Relapsing polychondritis is characterized by episodes of painful, destructive inflammation of the cartilage and other connective tissues in many organs.
This disorder affects men and women equally, usually in middle age. The cause is unknown, but autoimmune reactions to cartilage are suspected.
Typically, one or both ears become red, swollen, and very painful. At the same time or later, a person can develop joint inflammation (arthritis), which may be mild or severe. Cartilage in any joint may be affected, and the cartilage that connects the ribs to the breastbone may become inflamed. Cartilage in the nose is also a common site of inflammation. The nose may become tender, and cartilage can collapse.
Other affected sites include the eyes, resulting in scleritis (inflammation of the white part of the eye), and the voice box (larynx) and windpipe (trachea), resulting in hoarseness, a nonproductive cough, shortness of breath, and tenderness over the Adam's apple. Rarely the cornea may develop a hole (perforate), resulting in blindness. Less often, the heart is involved, leading to heart murmurs and occasionally to heart failure. The skin may become inflamed, resulting in a variety of rashes.
Flare-ups of inflammation and pain last a few weeks, subside, then recur over a period of several years. Eventually, the supporting cartilage can be damaged, resulting in floppy ears; a sloping saddle nose; and vision, hearing, and balance problems.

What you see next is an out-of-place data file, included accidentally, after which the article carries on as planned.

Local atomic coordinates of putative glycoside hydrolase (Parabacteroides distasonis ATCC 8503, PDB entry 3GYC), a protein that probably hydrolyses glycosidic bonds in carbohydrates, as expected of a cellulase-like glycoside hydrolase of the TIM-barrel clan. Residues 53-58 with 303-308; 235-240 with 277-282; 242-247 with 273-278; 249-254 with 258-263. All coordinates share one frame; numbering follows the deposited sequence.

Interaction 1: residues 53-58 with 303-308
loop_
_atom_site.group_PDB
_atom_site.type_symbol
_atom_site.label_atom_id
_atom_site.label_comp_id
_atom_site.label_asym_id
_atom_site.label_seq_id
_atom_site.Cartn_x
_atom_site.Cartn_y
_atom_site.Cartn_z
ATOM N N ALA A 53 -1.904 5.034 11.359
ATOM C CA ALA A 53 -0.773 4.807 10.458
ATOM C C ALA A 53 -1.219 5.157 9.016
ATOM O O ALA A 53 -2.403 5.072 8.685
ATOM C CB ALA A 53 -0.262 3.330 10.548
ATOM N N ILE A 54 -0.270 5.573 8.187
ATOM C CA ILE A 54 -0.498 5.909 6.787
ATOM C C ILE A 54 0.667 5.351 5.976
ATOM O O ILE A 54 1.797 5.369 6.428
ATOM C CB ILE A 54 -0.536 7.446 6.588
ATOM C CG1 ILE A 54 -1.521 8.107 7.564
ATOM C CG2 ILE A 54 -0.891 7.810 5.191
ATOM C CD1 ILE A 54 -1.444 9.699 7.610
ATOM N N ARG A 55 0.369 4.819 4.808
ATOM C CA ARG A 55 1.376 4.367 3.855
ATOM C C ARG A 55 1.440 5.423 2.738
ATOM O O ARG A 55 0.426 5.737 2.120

People who have this disorder may die if the cartilage in their airways collapses, blocking the flow of air, or if their heart and blood vessels are severely damaged.
Diagnosis and Treatment
Relapsing polychondritis is diagnosed when a doctor observes at least three of the following symptoms developing over time:
A biopsy of the affected cartilage may show characteristic abnormalities. Blood tests, such as the erythrocyte sedimentation rate (ESR), can detect evidence of chronic inflammation.
Mild relapsing polychondritis can be treated with nonsteroidal anti-inflammatory drugs (NSAIDs—see Pain: Nonsteroidal Anti-Inflammatory Drugs) or dapsone. In more severe cases, daily doses of prednisone are given, then tapered off as the symptoms begin to lessen. Sometimes very severe cases are treated with immunosuppressive drugs such as cyclosporine, cyclophosphamide, or azathioprine. These drugs treat the symptoms but have not been shown to alter the ultimate course of the disorder.
Last full review/revision February 2008 by Rula A. Hajj-ali, MD